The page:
World War II Navy Radio
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NOTE - This is a re-creation of Rob Flory's original site which crashed some time ago - unfortunately some photos are still missing but most of the text is here - if you can help with any replacement photos, please send e-mail to Rob or to Nick K4NYW

Click here for Nick's 1950's-60's Navy Radio Pages -

The TCS was used in many different applications.  I have seen a picture of it in a tent in a forward operating area, and heard of its use in vehicles from jeeps (MZ radio jeep) to cruisers.  Bill Henneberry reported that the TRENTON CL-11 had some, and Norm Gertz reported that the APPALACHIAN AGC-1 had 30 to 40 TCS sets in the Troop Radio Room, used during the ship to shore phase of a landing.  An AGC was an amphibious assault control ship.
My TCS set is more beat-up than a lot of my equipment, and I have installed it in my car as a mobile, using the 12V dynamotor supply and a 10-foot whip antenna.  On 3.8Mc AM I have only been able to work 6 miles, but more experimentation is necessary.   I am trying to simulate the performance of the MZ radio jeep, which had a 15-foot vertical. 
 On 7 and 10Mc CW, I have worked stations out to around 1000miles while in motion. 
While in the Master Oscillator  mode, the TCS is subject to a fair amount of "road modulation", frequency instability due to vibration of the set.  It is not really noticeable in AM mode, but quite obvious on a rough road in CW mode.  I am experimenting with crystal control of the transmitter to see if that improves the stability.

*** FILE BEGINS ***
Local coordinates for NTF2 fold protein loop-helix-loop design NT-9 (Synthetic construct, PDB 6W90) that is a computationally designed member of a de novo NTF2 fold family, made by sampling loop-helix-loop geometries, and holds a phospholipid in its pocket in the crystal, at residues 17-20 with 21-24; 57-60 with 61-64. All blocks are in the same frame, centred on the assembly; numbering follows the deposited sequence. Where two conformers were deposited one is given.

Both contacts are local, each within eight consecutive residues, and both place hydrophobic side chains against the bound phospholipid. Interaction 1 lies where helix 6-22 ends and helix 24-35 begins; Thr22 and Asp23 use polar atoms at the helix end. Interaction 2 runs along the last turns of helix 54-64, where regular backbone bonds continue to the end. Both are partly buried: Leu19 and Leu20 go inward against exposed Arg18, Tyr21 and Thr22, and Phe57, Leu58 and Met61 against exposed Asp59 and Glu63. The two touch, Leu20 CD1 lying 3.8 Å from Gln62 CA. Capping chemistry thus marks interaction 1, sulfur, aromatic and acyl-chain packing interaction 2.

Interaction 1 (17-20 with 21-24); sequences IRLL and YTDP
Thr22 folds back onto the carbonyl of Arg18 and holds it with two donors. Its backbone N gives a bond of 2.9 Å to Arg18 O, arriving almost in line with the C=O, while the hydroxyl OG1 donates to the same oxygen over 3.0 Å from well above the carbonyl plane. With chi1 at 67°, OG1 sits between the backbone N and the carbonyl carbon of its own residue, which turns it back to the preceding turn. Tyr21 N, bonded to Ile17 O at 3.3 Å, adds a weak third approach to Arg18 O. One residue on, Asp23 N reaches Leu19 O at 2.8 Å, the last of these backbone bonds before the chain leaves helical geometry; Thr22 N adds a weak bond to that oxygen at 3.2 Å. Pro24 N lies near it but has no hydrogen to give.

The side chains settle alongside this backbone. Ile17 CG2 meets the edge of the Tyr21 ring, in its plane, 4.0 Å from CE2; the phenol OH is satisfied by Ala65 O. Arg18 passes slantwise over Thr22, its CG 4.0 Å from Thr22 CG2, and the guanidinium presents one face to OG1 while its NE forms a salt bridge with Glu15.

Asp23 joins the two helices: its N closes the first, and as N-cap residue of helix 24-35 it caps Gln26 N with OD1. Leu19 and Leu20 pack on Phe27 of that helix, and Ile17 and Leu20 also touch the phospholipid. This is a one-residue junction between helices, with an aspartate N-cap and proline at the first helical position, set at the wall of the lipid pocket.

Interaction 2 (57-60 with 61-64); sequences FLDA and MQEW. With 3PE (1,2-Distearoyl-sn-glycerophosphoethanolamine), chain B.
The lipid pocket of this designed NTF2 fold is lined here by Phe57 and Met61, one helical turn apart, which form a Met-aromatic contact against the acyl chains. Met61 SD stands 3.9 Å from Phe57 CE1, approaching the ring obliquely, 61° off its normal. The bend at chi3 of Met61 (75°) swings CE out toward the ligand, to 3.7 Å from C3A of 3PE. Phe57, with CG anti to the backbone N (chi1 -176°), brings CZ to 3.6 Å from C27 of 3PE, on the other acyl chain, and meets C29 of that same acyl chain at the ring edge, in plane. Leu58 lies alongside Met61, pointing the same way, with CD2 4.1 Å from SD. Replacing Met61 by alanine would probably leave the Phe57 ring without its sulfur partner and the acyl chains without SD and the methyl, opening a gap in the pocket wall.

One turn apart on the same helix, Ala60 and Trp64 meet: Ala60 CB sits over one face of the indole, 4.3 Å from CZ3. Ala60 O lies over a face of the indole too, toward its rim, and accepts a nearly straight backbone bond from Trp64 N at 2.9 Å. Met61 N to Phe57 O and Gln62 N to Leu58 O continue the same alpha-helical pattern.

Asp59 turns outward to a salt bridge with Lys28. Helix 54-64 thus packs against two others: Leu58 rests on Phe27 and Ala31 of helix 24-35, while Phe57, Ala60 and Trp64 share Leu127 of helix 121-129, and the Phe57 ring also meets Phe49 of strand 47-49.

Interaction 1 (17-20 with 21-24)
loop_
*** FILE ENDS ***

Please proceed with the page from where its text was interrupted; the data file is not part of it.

I have found that although crystals in the 1.5 to 3Mc range are specified for the TCS, FT-243 crystals on 3.5 Mc can be used to give operation on the 80m and 40m amateur bands.
The downside of using crystal control is that the oscillator starts slowly, limiting keying speed.  Since this is mentioned in the manual I am attributing it to design and not to poor performance of my particular unit.  Maybe the oscillator performs better with crystals in the specified range.

Click here to hear TCS on 10Mc

The above recording was made on an RBC receiver listening to my TCS running on dynamotor power supply in my car on 10.125Mc.  I can hear that I need to record it again with more gain.  You can hear the chirp on the signal, but I think quantization noise masks the note somewhat, making evaluating the transmitter note difficult.